Let me preface this post, I like Michael Pollan’s eating philosophy. His seven word premise “eat food, not too much, mostly plants” concisely and accurately sums up how we should eat. Simple and uncomplicated.
I also concur with his view on nutritionism, Pollan’s term for nutritional science. It’s often reductionist, improperly used by food scientists to create super-foods, that aren’t, and can lead to a false consciousness in the mind of the eater. Despite what the packaging says, foods fortified with nutrients have never been shown to produce the physiological benefits that are seen in whole-foods. The synergy is missing.
However, Pollan’s recent post on gluten-free diets in the NY Times had me question the authenticity of his response. It seemed incongruent with his usual line of thinking: “Could it really be that bread, a staple of Western civilization for 6,000 years, is suddenly making millions of us sick? I’m dubious.”
I’m surprised. Even a 3 year old child can tell the difference between Wonderbread and bread made under traditional practices with heirloom grains. The two are starkly different.
But there are many more reasons why we are seeing an increase in gluten-sensitivity:
1. Genetic manipulation of gluten – It has been sliced, diced and hybridized to increase its gluten content (gluten makes food fluffy and elastic). It’s now a “super-gluten” that is more robust and difficult to digest. The more challenging it is to digest the more likely the body thinks it is foreign and will start to attack it, in much the same way it does with a virus or bacteria. Once this happens, you initiate an immune reaction to gluten every time you eat it.
2. We eat so much of it -If you eat oats for breakfast, a sandwich or soup for lunch, pretzels in the afternoon and pasta for a dinner, you’re consuming gluten at least four times a day. If you ate eggs 4 times a day, you’d probably be sick too.
3. The pervasive use of grains – Almost all packaged food contains a gluten-based grain as an ingredient. Gluten is found in modified food starch, cereal filler, wheat protein, wheat starch, thickening agent, barely malt, hydrolyzed vegetable protein, MSG and binders. Soy sauce, salad dressing, teriyaki sauce, BBQ sauce, miso soup, stock cubes and canned soup almost always contain gluten. The more gluten exposure, the more people reacting to it.
4. Many of us lack the genetic adaptation to gluten – About 30 percent of people of European descent carry the gene for celiac disease (HLA DQ2 or HLA DQ8). However, celiac disease and gluten sensitivity are not the same thing. Gluten sensitivity precedes celiac disease and is significantly more common than celiac disease. If you carry the gene, you’re gluten sensitive even if you don’t have celiac disease.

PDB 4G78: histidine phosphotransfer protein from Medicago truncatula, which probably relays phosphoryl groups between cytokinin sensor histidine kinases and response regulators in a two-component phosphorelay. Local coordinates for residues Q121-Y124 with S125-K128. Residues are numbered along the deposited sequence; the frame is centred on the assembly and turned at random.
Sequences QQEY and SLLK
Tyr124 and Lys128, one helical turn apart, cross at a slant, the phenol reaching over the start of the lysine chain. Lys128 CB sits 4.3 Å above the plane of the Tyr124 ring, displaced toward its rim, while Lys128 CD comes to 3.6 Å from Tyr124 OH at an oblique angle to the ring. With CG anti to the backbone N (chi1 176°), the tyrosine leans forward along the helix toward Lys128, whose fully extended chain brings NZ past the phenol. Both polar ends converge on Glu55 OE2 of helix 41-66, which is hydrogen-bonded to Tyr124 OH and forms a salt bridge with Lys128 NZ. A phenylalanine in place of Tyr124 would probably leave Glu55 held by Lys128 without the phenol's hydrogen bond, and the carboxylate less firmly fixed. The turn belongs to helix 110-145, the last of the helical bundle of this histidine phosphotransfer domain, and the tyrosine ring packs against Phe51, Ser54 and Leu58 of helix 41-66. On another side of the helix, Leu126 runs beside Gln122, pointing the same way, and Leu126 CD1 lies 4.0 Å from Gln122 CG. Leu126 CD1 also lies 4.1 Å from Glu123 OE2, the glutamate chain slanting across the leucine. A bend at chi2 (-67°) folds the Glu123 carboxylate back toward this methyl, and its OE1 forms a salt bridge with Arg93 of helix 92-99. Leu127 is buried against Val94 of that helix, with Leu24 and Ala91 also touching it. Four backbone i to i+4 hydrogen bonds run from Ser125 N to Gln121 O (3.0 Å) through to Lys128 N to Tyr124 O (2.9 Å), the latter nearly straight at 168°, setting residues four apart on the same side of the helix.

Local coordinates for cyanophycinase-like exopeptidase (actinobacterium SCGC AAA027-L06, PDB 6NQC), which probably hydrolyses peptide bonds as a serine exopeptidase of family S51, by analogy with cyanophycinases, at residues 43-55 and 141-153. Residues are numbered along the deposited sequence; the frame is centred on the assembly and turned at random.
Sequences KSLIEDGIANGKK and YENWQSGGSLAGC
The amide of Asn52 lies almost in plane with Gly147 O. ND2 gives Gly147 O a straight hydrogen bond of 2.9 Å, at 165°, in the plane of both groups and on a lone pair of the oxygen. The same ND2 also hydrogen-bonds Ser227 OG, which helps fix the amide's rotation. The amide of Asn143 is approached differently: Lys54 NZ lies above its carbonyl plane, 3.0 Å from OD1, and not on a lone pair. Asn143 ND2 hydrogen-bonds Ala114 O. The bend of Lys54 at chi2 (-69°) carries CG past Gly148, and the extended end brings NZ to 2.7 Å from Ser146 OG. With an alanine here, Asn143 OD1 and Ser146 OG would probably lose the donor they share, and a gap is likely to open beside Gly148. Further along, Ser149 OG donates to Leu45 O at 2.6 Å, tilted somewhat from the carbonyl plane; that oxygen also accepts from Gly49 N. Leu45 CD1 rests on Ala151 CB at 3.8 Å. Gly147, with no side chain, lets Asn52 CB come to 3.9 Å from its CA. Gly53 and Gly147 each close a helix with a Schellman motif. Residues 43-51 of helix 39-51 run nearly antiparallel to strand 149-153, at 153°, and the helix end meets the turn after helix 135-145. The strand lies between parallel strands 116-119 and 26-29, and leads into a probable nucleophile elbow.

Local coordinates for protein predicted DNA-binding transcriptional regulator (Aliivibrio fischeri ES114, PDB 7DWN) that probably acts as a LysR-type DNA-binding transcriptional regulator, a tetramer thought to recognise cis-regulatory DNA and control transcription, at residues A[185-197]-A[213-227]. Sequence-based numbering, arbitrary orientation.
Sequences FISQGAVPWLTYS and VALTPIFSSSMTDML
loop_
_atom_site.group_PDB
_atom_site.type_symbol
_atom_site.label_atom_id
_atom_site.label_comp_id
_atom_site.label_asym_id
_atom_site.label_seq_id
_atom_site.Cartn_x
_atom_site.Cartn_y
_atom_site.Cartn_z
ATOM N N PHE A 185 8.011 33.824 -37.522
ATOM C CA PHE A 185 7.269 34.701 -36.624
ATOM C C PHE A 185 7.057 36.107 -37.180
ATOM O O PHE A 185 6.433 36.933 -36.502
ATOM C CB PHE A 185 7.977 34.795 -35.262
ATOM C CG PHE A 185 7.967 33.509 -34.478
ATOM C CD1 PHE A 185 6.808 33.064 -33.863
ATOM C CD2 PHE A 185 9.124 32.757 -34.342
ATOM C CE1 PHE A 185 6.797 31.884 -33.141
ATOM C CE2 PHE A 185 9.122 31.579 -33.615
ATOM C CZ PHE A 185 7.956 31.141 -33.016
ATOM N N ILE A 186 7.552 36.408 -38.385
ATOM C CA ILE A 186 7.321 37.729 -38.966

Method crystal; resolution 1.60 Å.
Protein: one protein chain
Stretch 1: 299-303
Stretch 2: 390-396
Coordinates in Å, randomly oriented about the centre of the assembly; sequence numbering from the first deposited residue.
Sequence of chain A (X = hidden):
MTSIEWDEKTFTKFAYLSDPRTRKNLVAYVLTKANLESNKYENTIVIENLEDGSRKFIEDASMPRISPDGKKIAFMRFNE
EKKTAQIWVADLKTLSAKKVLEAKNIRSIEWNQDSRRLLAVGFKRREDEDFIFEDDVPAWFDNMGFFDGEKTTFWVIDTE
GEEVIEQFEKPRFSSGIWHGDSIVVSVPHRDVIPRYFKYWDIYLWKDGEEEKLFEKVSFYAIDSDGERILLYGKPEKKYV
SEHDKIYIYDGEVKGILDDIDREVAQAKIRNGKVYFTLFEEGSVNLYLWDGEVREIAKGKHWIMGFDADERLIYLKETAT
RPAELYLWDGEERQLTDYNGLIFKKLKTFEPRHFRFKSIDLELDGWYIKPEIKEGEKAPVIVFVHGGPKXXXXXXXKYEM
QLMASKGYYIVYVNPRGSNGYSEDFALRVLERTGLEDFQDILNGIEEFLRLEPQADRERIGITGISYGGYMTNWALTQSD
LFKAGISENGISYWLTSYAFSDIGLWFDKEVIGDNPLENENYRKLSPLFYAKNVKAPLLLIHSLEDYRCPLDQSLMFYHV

5. Stress and over-exposure to environmental and dietary chemicals – We are more stressed and exposed to more toxins than ever before. Stress and toxins increase permeability of the gastrointestinal tract (GI). This allows large molecules, like gluten, to enter the bloodstream and weaken the immune system, predisposing the individual to gluten sensitivity. Stress also decreases digestive enzyme secretions which are required to breakdown gluten into amino acids to prevent triggering an immunological response to gluten.
6. Over-use of NSAIDS, anti-acids and medication – NSAIDS and anti-acids also weaken the GI tract, increasing its permeability and allowing gluten to enter the bloodstream, potentially potentiating a gluten sensitivity. Medications often contain grain-based adhesives further increasing exposure to gluten when the immune system is already under siege.
7. Over-used antibiotics – antibiotics eradicate pathogenic bacteria as well as the micro flora that keeps our digestive system in balance. This increases the susceptibility of bacterial and yeast overgrowth which can increase permeability of the intestinal lining propagating a gluten sensitivity if the gluten molecule enters the bloodstream.
Given this, do these reasons justify the explosion of gluten-free products? Unlikely.
Gluten-free products are often more health-dubious than the gluten-containing food. They are typically more refined and convert to glucose faster than the gluten-containing food, which in turn, can cause a cascade of deleterious health effects. Stay off the processed food regardless of whether it is gluten or gluten-free.
So… what should you eat? As Pollan espoused “eat food, not too much, mostly plants” Or in my words, “eat real food, small amount of protein and mostly vegetables”.